He played for the Azules de Veracruz (Veracruz Blues) in Mexico City, not in the coastal city of Veracruz. The owner of the team was Jorge Pasquel, himself a native of Veracruz. Signing Britton was far from an aberration. In 1940 alone, Pasquel had signed 13 Negro League players for the Blues. Author John Virtue reports that “Many fans dubbed the Azules the Aquila Negra because it was the Veracruz team with more black players than any other team in Mexico.”13 Veracruz at one time or another featured six future residents of Cooperstown: Cool Papa Bell, Ray Dandridge, Leon Day, Martin Dihigo, John Gibson, and Willie Wells. In 1942 Monte Irvin and Roy Campanella played baseball in Mexico, as did many others over the years. Willie Wells had managed the Azules in 1944, and Ray Dandridge was the manager when Britton played for the team in 1945.
With Dandridge playing third base and batting .366, Britton didn’t get that much work. He played in 29 games for Veracruz, collecting 118 at-bats. He was 33-for-118, with four doubles and three triples as his extra-base hits. That gave him a .280 batting average and a .364 slugging percentage. He did not homer, but he scored 18 runs and drove in 10. He had a pair of stolen bases.14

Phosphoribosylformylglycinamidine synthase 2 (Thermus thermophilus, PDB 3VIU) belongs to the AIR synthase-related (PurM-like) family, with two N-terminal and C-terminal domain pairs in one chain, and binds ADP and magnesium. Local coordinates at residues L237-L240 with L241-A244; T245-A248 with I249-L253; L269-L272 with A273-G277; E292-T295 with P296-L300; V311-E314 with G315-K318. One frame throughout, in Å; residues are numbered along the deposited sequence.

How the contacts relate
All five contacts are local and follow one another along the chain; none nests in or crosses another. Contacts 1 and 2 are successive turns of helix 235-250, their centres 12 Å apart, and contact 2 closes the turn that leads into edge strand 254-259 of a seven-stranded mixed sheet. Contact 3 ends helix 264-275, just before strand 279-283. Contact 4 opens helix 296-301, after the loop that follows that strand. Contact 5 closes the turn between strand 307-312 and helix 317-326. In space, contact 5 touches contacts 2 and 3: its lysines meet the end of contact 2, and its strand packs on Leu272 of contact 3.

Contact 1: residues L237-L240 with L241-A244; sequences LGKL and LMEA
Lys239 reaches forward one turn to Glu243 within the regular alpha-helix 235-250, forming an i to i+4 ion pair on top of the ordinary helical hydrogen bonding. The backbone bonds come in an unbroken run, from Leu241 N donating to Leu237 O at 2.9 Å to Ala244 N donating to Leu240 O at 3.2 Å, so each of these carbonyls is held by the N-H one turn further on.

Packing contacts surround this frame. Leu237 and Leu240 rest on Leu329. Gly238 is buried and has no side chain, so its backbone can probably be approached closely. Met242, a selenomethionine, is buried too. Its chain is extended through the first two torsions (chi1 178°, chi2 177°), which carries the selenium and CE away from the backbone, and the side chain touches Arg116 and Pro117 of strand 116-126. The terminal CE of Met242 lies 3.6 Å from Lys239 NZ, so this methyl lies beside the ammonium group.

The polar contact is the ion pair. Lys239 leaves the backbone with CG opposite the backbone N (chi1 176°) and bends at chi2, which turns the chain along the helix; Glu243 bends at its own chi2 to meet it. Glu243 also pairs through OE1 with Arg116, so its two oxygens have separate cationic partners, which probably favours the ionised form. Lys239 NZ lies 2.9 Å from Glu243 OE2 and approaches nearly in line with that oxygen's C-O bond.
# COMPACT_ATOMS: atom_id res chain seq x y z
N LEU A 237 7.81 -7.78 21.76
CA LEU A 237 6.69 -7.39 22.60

Back with the Birmingham Black Barons, Britton appears to have gotten into 27 games in 1945, with a .333 batting average.15
Britton played very little in 1946 and 1947, according to currently available statistics, with only seven plate appearances in 1946 (he was 2-for-7 at the plate) and 28 in 1947 (with only 25 at-bats and a .160 batting average).
In 1948 Britton got into quite a few more games, with 141 plate appearances, 18 RBIs, and a .201 batting average. He played in the 1948 World Series against Homestead, walking and scoring the second Barons run in the eighth inning of their 3-2 loss in Game One. In Game Four’s 14-1 loss, it was Britton who grounded out for the final out of the game.
Britton started the 1949 season at third base with the Barons. After 58 games, in mid-September, Britton was batting .242. Final statistics have so far proven elusive. After the season Britton played on a Creole All-Stars team which played Jackie Robinson’s Major League All-Stars in an October 16 game at Atlanta’s Ponce de Leon Park. Don Newcombe pitched for the Major-League All-Stars and won, 15-4, but Britton was 2-for-4 in the game.16
Britton started the 1950 season with the Indianapolis Clowns and helped beat Birmingham in an April matchup, singling to drive in the first run of the game. In late May he was the lead man — scoring on the play — as the Clowns pulled off a triple play against the Barons during a Negro American League game in Chattanooga.17